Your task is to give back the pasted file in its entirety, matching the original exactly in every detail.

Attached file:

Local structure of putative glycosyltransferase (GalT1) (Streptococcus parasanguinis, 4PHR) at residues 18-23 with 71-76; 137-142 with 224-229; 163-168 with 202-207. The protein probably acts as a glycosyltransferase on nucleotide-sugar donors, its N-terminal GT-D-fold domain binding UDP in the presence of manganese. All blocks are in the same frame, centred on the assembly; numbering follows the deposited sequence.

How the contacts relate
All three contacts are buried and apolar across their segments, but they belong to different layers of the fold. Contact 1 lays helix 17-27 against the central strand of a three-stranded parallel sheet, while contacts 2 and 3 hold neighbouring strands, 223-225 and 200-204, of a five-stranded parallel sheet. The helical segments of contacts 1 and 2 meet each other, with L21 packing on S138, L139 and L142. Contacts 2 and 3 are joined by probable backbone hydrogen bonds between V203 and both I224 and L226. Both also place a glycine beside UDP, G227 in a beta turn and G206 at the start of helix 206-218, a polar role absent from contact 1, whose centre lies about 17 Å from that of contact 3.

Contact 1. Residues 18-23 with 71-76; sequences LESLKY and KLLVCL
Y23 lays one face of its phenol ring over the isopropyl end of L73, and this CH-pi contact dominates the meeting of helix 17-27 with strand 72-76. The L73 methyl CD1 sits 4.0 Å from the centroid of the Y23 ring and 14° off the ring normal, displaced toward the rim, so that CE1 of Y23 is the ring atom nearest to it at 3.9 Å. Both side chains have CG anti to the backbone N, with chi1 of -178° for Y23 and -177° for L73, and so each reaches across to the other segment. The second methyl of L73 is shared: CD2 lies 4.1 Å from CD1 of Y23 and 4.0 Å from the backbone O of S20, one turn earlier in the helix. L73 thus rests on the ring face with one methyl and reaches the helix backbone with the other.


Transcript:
Local structure of putative glycosyltransferase (GalT1) (Streptococcus parasanguinis, 4PHR) at residues 18-23 with 71-76; 137-142 with 224-229; 163-168 with 202-207. The protein probably acts as a glycosyltransferase on nucleotide-sugar donors, its N-terminal GT-D-fold domain binding UDP in the presence of manganese. All blocks are in the same frame, centred on the assembly; numbering follows the deposited sequence.

How the contacts relate
All three contacts are buried and apolar across their segments, but they belong to different layers of the fold. Contact 1 lays helix 17-27 against the central strand of a three-stranded parallel sheet, while contacts 2 and 3 hold neighbouring strands, 223-225 and 200-204, of a five-stranded parallel sheet. The helical segments of contacts 1 and 2 meet each other, with L21 packing on S138, L139 and L142. Contacts 2 and 3 are joined by probable backbone hydrogen bonds between V203 and both I224 and L226. Both also place a glycine beside UDP, G227 in a beta turn and G206 at the start of helix 206-218, a polar role absent from contact 1, whose centre lies about 17 Å from that of contact 3.

Contact 1. Residues 18-23 with 71-76; sequences LESLKY and KLLVCL
Y23 lays one face of its phenol ring over the isopropyl end of L73, and this CH-pi contact dominates the meeting of helix 17-27 with strand 72-76. The L73 methyl CD1 sits 4.0 Å from the centroid of the Y23 ring and 14° off the ring normal, displaced toward the rim, so that CE1 of Y23 is the ring atom nearest to it at 3.9 Å. Both side chains have CG anti to the backbone N, with chi1 of -178° for Y23 and -177° for L73, and so each reaches across to the other segment. The second methyl of L73 is shared: CD2 lies 4.1 Å from CD1 of Y23 and 4.0 Å from the backbone O of S20, one turn earlier in the helix. L73 thus rests on the ring face with one methyl and reaches the helix backbone with the other.